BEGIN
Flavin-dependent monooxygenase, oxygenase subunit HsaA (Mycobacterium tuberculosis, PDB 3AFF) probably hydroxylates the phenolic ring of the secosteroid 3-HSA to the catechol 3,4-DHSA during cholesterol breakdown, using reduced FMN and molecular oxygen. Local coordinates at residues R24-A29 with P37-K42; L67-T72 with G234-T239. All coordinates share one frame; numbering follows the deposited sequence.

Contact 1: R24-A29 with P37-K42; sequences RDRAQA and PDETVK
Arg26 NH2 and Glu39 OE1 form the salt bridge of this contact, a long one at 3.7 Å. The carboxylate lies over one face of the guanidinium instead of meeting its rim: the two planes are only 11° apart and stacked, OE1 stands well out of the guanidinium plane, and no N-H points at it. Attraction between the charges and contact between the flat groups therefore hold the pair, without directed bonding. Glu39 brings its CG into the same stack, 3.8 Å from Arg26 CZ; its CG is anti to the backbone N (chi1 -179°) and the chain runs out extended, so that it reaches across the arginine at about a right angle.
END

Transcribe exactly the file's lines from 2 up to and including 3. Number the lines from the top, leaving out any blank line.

Contact 1: R24-A29 with P37-K42; sequences RDRAQA and PDETVK
Arg26 NH2 and Glu39 OE1 form the salt bridge of this contact, a long one at 3.7 Å. The carboxylate lies over one face of the guanidinium instead of meeting its rim: the two planes are only 11° apart and stacked, OE1 stands well out of the guanidinium plane, and no N-H points at it. Attraction between the charges and contact between the flat groups therefore hold the pair, without directed bonding. Glu39 brings its CG into the same stack, 3.8 Å from Arg26 CZ; its CG is anti to the backbone N (chi1 -179°) and the chain runs out extended, so that it reaches across the arginine at about a right angle.